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Snapshot
  • A 15-year-old woman presents to urgent care with a few days of fever and sore throat. She had recently gone to an outdoor music festival and shared multiple drinks and cigarettes with friends, who had similar symptoms. She denies having a cough. She also had not taken anything for it. On physical exam, she has palatal petechiae and cervical lymphadenopathy. A peripheral blood smear showed atypical lymphocytes and a Monospot test confirmed the diagnosis. She is counseled to avoid any contact sports.  
Introduction
  • Classification
    • Epstein-Barr virus (EBV) or human herpesvirus-4 (HHV-4)
      • an enveloped, linear double-stranded DNA virus
      • transmitted via respiratory secretions
        • “kissing disease”
      • causes mononucleosis
  • Epidemiology
    • incidence
      • common
    • demographics
      • common in teens and young adults
    • risk factors
      • Asian descent
        • EBV causes nasopharyngeal carcinoma
      • living in endemic areas
        • EBV causes Burkitt lymphoma
      • transplant recipient
      • poor sanitation
      • kissing
      • daycare centers
  • Pathogenesis
    • binds to B-cells via CD21, acting as a B-cell mitogen
    • can establish lifelong persistent infection in B-cells
    • T-cell-mediated immunity controls the latent infection
      • immunocompromised patients are at risk of reactivation
  • Associated conditions
    • lymphomas
      • e.g., Burkitt lymphoma and central nervous system lymphoma
    • nasopharyngeal carcinoma
    • lymphoproliferative disease
    • gastric carcinoma
    • oral hairy leukoplakia in HIV patients
  • Prognosis
    • most cases resolve
Presentation
  • Symptoms
    • fatigue
    • pharyngitis
    • maculopapular rash
      • if patients with mononucleosis were treated with amoxicillin
  • Physical exam
    • fever
    • posterior cervical lymphadenopathy
    • hepatosplenomegaly
    • palatal petechiae
    • tonsillar exudate
Studies
  • Labs
    • ↑ atypical lymphocytes on peripheral blood smear
      • enlarged nuclei
    • + Monospot test 
      • heterophile IgM antibodies detected by agglutination of sheep red blood cells
  • Making the diagnosis
    • can be made clinically with classic presentation 
    • laboratory studies when uncertain
Differential
  • Cytomegalovirus
    • distinguishing factors
      • can present with mononucleosis-like syndrome but can also present with more myalgias, arthralgias, and cough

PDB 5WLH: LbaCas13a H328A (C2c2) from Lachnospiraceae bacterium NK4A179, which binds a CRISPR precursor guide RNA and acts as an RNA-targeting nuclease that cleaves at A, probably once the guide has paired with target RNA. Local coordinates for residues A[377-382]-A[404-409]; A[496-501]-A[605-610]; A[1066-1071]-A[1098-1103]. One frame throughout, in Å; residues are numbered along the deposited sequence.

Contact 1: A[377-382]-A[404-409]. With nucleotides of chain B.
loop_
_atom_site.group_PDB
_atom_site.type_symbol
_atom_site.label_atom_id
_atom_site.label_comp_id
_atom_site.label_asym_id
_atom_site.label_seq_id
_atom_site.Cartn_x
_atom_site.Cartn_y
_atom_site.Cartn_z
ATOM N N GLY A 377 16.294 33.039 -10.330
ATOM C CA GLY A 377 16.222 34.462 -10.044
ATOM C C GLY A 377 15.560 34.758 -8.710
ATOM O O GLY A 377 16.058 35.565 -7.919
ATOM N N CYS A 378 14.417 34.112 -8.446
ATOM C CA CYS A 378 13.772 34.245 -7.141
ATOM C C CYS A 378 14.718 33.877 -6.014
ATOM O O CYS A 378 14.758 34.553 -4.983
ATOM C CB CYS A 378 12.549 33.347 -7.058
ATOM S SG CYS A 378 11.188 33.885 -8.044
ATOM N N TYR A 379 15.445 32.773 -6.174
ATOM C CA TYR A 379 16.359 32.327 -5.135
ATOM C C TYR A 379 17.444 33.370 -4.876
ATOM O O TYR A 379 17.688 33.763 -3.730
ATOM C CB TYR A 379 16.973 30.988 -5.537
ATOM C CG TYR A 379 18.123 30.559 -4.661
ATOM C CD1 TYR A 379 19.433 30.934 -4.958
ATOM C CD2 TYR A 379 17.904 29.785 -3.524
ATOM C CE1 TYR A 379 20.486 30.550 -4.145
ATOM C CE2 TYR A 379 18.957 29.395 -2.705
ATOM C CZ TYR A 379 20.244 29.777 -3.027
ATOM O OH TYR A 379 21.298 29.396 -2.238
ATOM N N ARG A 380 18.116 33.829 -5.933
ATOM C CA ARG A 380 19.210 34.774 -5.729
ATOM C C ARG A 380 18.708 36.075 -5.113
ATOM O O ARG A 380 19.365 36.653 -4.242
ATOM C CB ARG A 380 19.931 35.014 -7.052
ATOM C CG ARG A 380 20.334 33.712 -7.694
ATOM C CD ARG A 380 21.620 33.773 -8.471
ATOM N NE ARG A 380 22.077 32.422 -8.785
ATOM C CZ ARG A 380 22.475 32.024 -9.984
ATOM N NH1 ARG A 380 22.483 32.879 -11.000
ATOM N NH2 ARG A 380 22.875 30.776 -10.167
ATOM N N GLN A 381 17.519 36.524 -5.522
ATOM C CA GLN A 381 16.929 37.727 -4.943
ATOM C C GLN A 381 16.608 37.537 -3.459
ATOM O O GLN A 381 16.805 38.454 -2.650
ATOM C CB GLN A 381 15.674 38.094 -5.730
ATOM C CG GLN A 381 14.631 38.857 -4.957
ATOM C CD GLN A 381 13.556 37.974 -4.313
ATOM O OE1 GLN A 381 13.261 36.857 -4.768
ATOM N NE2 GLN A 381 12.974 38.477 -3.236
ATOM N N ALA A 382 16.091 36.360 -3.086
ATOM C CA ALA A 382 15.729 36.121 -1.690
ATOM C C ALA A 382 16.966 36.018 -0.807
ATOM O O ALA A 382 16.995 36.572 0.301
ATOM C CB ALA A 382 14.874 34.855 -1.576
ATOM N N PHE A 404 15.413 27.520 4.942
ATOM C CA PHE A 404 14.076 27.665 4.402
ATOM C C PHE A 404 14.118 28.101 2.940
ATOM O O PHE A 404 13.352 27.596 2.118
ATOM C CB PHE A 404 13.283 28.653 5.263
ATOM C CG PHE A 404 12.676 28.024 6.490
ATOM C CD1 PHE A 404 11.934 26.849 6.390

• does not typically present with sore throat and lymphadenopathy
Treatment
  • Management approach  
    • management is centered around supportive care and avoidance of contact sports, as patients are at risk of splenic rupture
  • Conservative
    • supportive care
      • indication
        • all patients
      • modalities
        • hydration
        • pain management
Complications
  • Splenic rupture  
  • Malignancy
  • Hemolytic anemia
    • treat with rituximab
  • Guillain-Barre syndrome

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(M2.PD.15.4678) A 16-year-old male presents to his pediatrician with complaints of malaise, fatigue, sore throat, and fever over the last several days. His vital signs are as follows: T 39.1 C, HR 82, BP 122/76, RR 14, and SpO2 99%. Physical examination is significant for splenomegaly, tonsillar exudate, and posterior auricular lymphadenopathy. The tonsils are not notably enlarged. Laboratory work-up shows an elevated lymphocyte count, atypical lymphocytes on a peripheral blood smear, and a positive heterophile antibody screen. Which of the following is the best management of this patient's condition?

QID: 107256
1

Bed rest and activity limitation

75%

(55/73)

2

Acyclovir

7%

(5/73)

3

Ganciclovir

10%

(7/73)

4

Amoxicillin

4%

(3/73)

5

Prednisone

3%

(2/73)

M 7 E

Select Answer to see Preferred Response

(M2.PD.14.13) A 17-year-old young man presents to his physician complaining of 2 days of fatigue, subjective fever, and a sore throat. His symptoms have been persistent during this time frame. He is sexually active but states that he uses condoms. He smokes marijuana daily and drinks alcohol on the weekends. His temperature is 100°F (37.8°C), blood pressure is 117/84 mmHg, pulse is 110/min, respirations are 16/min, and oxygen saturation is 98% on room air. Physical exam is notable for posterior cervical lymphadenopathy, splenomegaly, and the finding in Figure A. An initial rapid streptococcus antigen test is negative. What is the most appropriate management of this patient?

QID: 104460
FIGURES:
1

Amoxicillin-clavulanate

2%

(1/66)

2

Heterophile antibody test

80%

(53/66)

3

Peripheral blood smear

0%

(0/66)

4

Supportive therapy

14%

(9/66)

5

Throat culture

3%

(2/66)

M 6 E

Select Answer to see Preferred Response

Evidence (2)
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EXPERT COMMENTS (8)
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